Three semesters ago, I started visiting Maplewood Assisted Living Home once a week to see my adopted-grandmother. I got involved with the program when my biological grandmother went to an assisted living home for a short period of time due to a hip injury. I went home to visit her and realized how bored she was. Even with all of my family going to see her, I still wished she had more people to visit her. After returning to campus, I heard about the Adopt-A-Grandparent program and immediately wanted to join. After being accepted into the program, I was paired with an amazing adopted-grandmother!
I have been visiting my adopted-grandmother for three semesters now. We always talk, do puzzles, and a month before Christmas break, she started to teach me how to knit. Let me tell you, it is way more difficult than it looks. Right now I’m making a dish rag that was originally going to be a part of my mother’s Christmas present, but now I’m aiming to have it done by Mother’s Day (you will receive it eventually, mom. I love you). I have messed up so many times and my adopted-grandmother has had to take a few rows out and fix my mistakes. But hey, as humans we learn through our mistakes, so each time I have to redo a row I know I’m getting that much closer to getting the hang of it. It is always fun to go and sit with my grandparent and knit. We also really enjoy doing the puzzles together. They are super relaxing and a good way to exercise the brain. I even did one over the summer at my house because I learned I enjoy doing them so much.
Over the past three semesters, I have really grown close with my grandparent. She is definitely a mentor in my life and I have learned so much from her. I have gone to her for advice, laughs, and support. She is such a caring individual and I really do see her as family. I have spent over 30 hours visiting my adopted-grandmother this school year, but I really do not think 30 is enough. Next year, it is my goal to shoot for 40 hours. It is hard finding time being a college student, but it is so rewarding and fun to go visit my grandparent. Plus, I will have a car on campus next year and can use the time I would normally spend walking as extra time visiting. I love visiting her and I plan on being a part of the Adopt-A-Grandparent program until I graduate. I also highly encourage everyone to get involved and apply to become a co-mentor for the program because it truly is a wonderful experience that I have grown so much from. To my adopted-grandmother, if you are reading this, thank you for being the best adopted-grandparent I could ask for!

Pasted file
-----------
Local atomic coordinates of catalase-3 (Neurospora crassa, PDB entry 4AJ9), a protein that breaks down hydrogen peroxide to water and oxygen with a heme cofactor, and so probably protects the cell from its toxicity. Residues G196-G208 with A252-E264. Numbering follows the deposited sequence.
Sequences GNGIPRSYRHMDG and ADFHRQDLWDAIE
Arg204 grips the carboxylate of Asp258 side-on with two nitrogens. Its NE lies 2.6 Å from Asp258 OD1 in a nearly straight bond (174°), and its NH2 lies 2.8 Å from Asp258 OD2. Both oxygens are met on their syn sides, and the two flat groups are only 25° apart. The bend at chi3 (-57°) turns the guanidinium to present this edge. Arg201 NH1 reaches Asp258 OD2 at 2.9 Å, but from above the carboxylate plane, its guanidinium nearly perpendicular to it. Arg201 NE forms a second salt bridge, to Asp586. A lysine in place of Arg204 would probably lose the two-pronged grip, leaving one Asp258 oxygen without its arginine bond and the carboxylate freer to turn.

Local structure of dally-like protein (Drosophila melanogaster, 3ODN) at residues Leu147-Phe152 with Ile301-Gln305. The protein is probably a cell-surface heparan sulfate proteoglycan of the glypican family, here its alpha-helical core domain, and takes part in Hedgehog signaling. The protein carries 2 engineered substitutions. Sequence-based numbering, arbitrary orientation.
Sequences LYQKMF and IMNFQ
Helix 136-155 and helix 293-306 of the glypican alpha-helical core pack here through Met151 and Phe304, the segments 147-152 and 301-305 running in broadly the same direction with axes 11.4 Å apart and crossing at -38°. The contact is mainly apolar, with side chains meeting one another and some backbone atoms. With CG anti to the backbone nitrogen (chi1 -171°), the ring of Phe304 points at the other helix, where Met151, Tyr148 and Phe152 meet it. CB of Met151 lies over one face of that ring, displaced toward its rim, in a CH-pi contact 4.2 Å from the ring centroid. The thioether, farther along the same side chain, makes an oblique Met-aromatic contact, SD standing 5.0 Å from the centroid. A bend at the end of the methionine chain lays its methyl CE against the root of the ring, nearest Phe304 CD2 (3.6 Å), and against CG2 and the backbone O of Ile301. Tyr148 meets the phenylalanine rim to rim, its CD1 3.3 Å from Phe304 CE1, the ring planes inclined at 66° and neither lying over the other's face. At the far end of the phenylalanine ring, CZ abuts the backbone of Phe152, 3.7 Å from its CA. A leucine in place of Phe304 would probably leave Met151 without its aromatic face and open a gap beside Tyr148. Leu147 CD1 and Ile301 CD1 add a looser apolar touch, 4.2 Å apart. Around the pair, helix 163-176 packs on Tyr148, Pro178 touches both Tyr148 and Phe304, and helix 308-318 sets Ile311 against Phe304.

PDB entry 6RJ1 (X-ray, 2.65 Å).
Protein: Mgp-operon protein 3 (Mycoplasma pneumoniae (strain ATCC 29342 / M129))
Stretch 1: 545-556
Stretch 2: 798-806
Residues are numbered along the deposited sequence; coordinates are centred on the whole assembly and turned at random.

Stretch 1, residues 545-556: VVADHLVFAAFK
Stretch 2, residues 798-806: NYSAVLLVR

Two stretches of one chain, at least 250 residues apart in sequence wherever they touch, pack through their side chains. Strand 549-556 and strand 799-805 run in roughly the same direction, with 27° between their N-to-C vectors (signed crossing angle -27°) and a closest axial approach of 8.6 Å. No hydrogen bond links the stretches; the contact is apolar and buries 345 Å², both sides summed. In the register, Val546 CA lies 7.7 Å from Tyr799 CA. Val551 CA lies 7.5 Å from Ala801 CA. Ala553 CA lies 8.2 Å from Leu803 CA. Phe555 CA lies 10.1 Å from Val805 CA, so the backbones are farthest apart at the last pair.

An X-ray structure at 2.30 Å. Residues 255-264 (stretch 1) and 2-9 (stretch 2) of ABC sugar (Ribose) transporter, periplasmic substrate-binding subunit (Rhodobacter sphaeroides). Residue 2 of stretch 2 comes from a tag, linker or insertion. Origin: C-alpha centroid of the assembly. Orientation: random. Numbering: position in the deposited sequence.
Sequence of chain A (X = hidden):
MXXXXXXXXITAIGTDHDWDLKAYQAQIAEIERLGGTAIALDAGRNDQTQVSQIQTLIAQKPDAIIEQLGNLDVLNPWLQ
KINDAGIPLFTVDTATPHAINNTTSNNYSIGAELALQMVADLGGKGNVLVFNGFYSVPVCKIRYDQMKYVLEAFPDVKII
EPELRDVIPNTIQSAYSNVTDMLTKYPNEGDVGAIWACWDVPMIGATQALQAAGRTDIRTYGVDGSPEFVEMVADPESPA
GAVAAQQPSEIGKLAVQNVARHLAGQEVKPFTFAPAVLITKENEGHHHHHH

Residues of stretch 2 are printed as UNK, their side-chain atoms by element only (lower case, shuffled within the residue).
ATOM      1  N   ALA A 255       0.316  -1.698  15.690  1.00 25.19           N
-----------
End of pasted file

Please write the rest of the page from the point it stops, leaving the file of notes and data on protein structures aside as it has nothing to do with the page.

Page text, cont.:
Banner from the Art Reach promotional event in the Bovee University Center
At the beginning of second semester, I was brought aboard the Street Squad team, which does marketing for the student-run newspaper, Central Michigan Life. My duties include brainstorming promotional ideas and events for CM Life’s clients, run tabling and promotional events, attend weekly meetings, create presentations to pitch ideas for clients, distribute newspapers around CMU’s campus, and represent a positive face for CM Life. My first pitch I created was for Buffalo Wild Wings with a partner. We came up with ideas to increase awareness of vegetarian options and discount wing nights at the restaurant. The ideas were then put into an organized and professional presentation that I pitched by myself in front of other Street Squad members, my manager, and the Assistant Director of Student Publications. The pitch went really well, and the Assistant Director was interested in the ideas my partner and I came up with. Our ideas might even be possibly implemented in the future.